Marching orders

Discussion in 'About the Members' started by chimpkin, Jul 22, 2011.

  1. wynn ˙ Valued Senior Member

    Yes, I know - I, and some others, don't believe everything you say either.

    For example, I don't believe that the "real you" is the one who hates you.
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  3. chimpkin C'mon, get happy! Registered Senior Member

    What's the real me?

    The me that hates me is the only me I can remember being; the me before I was 4...the gun guy didn't succeed...but the other pedo did.
    That me said it was my fault, both times I was breaking the rules.

    Is there a real me to find?

    I don't always believe this stuff happened.:shrug:
    Last edited: Jul 25, 2011
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  5. wynn ˙ Valued Senior Member

    That is understandable.

    With more experience, you may find there are other you's.
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  7. wynn ˙ Valued Senior Member

    Do you mean that the situation was something like that: You were told, by your caretakers, not to go to that house, but you went anyway -?
  8. chimpkin C'mon, get happy! Registered Senior Member

    There appear to be several other versions of me in my head. They argue at times.

    Apartment, but, well, he asked me to. And I don't blame myself now, but I did then.
    I was told not to go behind the building, that where the other guy drew a gun on me. So I blamed myself.
    I blamed myself for all of the rest of it too.
    Intellectually I don't now, feelings are different.
  9. Stoniphi obscurely fossiliferous Valued Senior Member

    One of the most difficult things to do is to forgive yourself, but it is also one of the most necessary things to do. We all make mistakes. If we learn from the mistake and don't repeat the error, we have grown and profited from the experience.

    When we are children, it is the adults responsibility to protect us from harm. If they fail in that it is not our fault, though it is very natural to feel as though it is.

    Oh yeah - there is no time limit on working something through, you can take your entire lifetime to get there if that is what it takes.
  10. wynn ˙ Valued Senior Member


    I know this may sound horrible -
    Actually, I think you were right to blame yourself, though.

    If nowadays, you believed you had good reason not to do action X, but you did it anyway, and things would go bad, you would think it would be right to blame yourself, wouldn't you?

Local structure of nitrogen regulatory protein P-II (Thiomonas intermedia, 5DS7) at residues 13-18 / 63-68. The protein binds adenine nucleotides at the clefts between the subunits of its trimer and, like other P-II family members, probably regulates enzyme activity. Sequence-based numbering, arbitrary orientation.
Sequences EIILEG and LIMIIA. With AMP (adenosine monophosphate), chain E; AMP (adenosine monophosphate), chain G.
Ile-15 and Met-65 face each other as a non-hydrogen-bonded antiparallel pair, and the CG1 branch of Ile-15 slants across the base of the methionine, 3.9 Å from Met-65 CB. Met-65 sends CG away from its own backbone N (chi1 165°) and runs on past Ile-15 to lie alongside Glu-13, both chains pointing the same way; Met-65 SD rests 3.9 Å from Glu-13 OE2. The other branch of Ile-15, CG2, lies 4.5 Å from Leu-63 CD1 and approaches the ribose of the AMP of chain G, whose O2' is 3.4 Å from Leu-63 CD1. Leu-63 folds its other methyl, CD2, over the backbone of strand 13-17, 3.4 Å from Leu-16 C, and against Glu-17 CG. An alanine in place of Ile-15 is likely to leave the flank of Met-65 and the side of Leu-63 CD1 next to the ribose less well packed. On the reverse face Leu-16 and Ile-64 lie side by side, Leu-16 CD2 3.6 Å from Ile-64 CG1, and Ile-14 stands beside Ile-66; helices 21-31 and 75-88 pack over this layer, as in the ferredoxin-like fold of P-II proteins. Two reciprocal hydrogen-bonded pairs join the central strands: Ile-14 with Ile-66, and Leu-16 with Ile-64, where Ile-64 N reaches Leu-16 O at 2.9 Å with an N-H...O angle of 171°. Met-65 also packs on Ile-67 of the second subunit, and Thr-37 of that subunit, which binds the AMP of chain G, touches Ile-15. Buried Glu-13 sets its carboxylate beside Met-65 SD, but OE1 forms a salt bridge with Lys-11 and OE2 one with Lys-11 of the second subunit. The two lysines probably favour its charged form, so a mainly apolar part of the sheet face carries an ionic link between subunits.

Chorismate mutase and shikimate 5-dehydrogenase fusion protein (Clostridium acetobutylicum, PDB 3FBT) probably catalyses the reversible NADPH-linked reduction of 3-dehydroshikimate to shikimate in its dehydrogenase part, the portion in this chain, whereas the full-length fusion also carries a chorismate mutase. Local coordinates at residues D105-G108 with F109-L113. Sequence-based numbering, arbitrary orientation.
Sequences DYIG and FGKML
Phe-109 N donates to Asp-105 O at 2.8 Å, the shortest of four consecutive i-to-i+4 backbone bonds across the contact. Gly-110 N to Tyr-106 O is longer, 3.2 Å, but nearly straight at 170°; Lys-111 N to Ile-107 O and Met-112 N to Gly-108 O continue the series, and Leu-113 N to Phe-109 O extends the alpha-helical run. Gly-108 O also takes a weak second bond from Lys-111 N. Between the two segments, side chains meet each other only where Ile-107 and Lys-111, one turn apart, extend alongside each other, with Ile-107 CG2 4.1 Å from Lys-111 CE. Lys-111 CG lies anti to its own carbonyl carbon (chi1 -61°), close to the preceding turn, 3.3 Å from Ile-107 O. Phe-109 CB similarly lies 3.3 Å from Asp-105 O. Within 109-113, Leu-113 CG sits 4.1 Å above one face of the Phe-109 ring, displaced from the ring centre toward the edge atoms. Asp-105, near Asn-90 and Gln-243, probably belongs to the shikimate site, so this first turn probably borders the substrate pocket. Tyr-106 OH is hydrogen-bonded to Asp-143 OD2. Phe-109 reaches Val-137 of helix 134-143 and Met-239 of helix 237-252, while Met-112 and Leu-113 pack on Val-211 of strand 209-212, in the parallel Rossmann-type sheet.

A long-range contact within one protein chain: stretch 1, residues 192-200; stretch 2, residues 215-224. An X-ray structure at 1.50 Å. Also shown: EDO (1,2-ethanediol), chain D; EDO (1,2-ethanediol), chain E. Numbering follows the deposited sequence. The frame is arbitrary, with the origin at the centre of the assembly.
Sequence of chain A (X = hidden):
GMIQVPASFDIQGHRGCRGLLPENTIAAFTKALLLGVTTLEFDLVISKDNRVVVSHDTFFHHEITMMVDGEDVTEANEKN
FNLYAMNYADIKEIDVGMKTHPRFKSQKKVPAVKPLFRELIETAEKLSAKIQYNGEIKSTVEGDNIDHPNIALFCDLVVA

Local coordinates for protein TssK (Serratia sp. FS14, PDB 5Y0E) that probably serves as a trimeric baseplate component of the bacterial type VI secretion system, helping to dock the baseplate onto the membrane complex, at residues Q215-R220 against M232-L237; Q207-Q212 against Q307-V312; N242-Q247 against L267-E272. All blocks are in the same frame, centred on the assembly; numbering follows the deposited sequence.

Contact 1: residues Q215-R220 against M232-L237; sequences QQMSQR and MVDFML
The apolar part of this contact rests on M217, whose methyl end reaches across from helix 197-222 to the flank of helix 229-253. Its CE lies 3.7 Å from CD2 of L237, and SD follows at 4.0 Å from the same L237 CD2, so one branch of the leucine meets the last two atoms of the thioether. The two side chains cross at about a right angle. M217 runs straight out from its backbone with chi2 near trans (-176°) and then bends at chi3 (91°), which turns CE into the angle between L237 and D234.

It's a matter of taking responsibility.

    Children are not beyond taking responsibility, no matter what the popular idea is.
    Children can and want to take responsibility.
    They might not be able to do so in a wise manner, and so they might try to take on too much or too little responsibility, but they are not robots either.
    They have an awareness that they themselves play a part in what happens to them. It is adults who sometimes try to convince them that they do not.

    To be clear, I am not talking about blaming the victim or exonerating the perpetrator.
    Just that as children, even though we were children, we did play a part in what happned to us. And it is wrong to deny that.

    I think that as long as we believe that as children, we are free to do just anything and no bad consequences should befall us, we are being immature. Children are no more exempt from the consequences of their actions than adults are - namely, not at all. It's just that with children, the consequences may be worse as they do not have the experience, resources and wisdom that adults may potentially have.
  11. wynn ˙ Valued Senior Member

    It think it helps to view those past situations as mistakes, born out of a poor knowledge fund, born out of limited resources - as opposed to seeing them as "things we did and that happened to us because we are inherently evil".
  12. chimpkin C'mon, get happy! Registered Senior Member

    For being sexually assaulted?
    At 4?
    You're saying because I was young and gullible I am somehow responsible? Are raped women responsible for wearing revealing clothing too?

    There's a difference between saying an act is foolish and saying someone's responsible for their own violation. Foolish I'd agree with. A 4-year old does lots of foolish things.

    I was told not to go into stranger's apartments. I was never told why I should not go.This wasn't strictly a stranger-my parents knew the line was blurred.


    I broke the rules. But what happened wasn't a sane consequence of that.

    Yes, but I'm 38 years old now. Not 4.
    Children need protection for a reason.
    Holding a child not old enough for kindergarten to the same standards as an adult makes no sense.